S.C. Wing Members Portray Injured Victims in Medical Exercise
1st Lt. Rachael J. Mercer
Public Affairs Officer
South Carolina Wing
Cadets and senior members from the South Carolina Wing stepped up recently for the National Disaster Medical Systems Exercise, portraying victims for the annual simulation.
Thirty-six Civil Air Patrol members rode on a C-18 from Charleston to Greenville, where triage officers greeted them. Each member was provided an identity for the day, including age and gender, and then assigned an ailment — simulating injuries that might be found among the general public if a medical disaster truly struck the state.
The assigned identities gave hospital personnel the opportunity to treat a variety of people. In addition, some members’ “injuries” were so severe they were nonambulatory and had to be carried or wheeled off the plane. The members were assessed in a triage area, then shuttled to area hospitals in buses or ambulances, based on the severity of their conditions. After they reached local hospitals, staff there assessed the South Carolina Wing members, admitted them for treatment and began their medical care.
At the triage site the members found tents, food trucks and Salvation Army volunteers ready to meet their nonmedical.
Cadet Chief Master Sgt. Daniel Farhat, a member of Lexington Composite Squadron, played the role of a patient with severe injuries. He was nonambulatory and had to be moved by stretcher from place to place during the exercise.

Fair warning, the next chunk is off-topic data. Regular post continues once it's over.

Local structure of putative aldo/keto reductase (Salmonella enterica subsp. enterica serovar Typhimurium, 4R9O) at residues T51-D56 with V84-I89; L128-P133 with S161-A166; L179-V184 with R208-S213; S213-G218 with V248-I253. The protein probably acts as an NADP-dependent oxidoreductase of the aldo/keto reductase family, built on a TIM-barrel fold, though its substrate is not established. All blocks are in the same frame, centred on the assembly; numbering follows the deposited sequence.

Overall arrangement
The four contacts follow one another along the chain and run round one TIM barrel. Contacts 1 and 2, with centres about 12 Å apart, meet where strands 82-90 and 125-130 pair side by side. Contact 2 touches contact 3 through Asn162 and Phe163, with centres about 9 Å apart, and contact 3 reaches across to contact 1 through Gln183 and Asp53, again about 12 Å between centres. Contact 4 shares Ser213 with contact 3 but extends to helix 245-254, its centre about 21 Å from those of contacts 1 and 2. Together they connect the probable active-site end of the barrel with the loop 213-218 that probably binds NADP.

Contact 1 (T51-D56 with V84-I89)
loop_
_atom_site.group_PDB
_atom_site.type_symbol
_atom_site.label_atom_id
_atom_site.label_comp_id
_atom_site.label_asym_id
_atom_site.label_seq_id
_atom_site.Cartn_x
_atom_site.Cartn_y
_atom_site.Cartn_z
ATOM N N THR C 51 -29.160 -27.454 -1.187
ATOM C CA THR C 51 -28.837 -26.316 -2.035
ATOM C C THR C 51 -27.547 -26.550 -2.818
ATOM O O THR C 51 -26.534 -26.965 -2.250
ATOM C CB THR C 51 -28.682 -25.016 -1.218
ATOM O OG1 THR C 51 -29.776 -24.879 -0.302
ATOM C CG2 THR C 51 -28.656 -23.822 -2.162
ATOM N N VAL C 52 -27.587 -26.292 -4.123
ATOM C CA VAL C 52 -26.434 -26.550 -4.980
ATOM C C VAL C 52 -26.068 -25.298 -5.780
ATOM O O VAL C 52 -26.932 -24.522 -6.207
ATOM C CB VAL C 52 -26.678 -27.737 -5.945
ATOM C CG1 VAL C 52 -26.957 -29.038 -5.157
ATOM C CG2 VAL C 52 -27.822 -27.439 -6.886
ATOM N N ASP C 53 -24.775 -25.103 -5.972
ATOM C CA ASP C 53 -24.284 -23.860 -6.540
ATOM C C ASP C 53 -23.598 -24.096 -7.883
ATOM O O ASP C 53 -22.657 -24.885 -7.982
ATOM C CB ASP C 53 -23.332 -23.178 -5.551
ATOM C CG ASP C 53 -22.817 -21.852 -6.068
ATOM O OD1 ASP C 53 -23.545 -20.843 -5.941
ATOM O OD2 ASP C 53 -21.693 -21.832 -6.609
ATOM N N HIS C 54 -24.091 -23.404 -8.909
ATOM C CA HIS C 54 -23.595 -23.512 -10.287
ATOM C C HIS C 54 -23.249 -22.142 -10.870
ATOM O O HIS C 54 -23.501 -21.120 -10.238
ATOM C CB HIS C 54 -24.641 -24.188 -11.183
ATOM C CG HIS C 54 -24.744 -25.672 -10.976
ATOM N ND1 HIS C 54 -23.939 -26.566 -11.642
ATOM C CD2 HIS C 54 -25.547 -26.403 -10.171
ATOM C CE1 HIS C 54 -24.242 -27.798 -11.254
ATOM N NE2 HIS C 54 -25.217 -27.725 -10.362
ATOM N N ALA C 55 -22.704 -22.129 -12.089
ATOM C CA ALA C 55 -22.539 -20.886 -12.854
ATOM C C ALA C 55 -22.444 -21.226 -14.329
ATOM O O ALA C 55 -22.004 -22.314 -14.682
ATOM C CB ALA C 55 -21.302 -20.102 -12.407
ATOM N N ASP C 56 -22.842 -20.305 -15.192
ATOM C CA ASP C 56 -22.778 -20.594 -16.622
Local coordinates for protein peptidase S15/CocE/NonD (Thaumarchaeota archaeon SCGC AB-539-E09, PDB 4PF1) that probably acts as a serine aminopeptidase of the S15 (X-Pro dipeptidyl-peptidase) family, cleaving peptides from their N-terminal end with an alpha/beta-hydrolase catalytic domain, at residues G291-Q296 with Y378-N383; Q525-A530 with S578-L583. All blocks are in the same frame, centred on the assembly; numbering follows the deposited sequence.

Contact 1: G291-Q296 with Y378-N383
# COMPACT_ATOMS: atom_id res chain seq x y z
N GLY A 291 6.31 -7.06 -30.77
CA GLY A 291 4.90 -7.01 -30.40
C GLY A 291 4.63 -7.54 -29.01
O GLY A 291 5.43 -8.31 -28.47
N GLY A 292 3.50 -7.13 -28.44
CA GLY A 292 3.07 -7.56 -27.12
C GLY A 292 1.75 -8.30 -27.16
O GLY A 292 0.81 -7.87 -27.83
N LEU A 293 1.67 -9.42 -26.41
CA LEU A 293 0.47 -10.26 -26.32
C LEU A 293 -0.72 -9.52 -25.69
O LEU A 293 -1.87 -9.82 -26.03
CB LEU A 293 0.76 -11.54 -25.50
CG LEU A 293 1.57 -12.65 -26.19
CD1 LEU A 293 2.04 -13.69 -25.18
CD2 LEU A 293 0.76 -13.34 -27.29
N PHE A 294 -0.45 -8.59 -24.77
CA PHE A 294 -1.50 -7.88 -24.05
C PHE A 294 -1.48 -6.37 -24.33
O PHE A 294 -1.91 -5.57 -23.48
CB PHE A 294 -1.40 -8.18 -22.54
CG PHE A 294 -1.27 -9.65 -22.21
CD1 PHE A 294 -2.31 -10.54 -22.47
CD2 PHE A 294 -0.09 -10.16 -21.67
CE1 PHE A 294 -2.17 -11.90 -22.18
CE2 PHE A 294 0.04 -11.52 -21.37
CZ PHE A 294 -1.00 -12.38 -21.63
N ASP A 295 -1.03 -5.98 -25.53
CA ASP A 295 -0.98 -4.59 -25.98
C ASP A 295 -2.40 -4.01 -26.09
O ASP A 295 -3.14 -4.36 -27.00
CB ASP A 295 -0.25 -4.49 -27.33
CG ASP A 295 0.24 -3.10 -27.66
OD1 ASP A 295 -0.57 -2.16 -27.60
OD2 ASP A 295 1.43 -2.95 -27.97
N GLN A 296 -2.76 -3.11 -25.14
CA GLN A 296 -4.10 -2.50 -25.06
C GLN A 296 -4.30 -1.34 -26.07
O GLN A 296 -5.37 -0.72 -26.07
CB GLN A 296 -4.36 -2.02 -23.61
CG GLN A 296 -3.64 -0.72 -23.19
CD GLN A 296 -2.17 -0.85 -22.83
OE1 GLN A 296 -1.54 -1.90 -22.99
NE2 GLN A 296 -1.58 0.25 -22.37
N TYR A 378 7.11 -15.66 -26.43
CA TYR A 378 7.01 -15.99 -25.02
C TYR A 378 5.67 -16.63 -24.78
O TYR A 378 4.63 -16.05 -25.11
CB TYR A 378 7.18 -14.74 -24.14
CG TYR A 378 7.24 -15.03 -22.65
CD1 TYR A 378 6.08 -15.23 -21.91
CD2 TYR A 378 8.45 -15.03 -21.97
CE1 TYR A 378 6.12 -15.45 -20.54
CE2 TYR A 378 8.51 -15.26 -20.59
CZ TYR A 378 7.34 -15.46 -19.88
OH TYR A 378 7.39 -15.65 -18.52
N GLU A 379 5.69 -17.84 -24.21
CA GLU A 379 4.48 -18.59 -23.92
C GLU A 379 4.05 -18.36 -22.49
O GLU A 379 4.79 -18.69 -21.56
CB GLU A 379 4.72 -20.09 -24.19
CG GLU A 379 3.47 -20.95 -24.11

“The disaster exercise was a unique experience that allowed me to see a side of disaster preparedness first-hand,” Farhat said. “It was a great learning tool to better understand the complex nature of disaster services.”
Farhat, along with his brother and father, had been part of the large-scale post-Hurricane Florence response, working for several days in September 2018 at Mission Base in Columbia.
Along with the opportunity to see emergency services principles that they learn as part of the CAP program in use by professionals, the cadets were also able to interact with pilots, loadmasters and others in uniform. They were also allowed to visit the C-17cockpit and ask questions.
In addition to the South Carolina Wing, the simulation included representatives of the U.S. Air Force’s 315th Airlift Wing, the South Carolina National Guard, the U.S. Army, the Department of Veterans Affairs, the South Carolina Emergency Management Division, the Red Cross, the Salvation Army and local law enforcement.
The exercise is held annually. Each year the simulation is different and involves a different area of South Carolina as the participating agencies work together to prepare the state for natural or man-made disasters.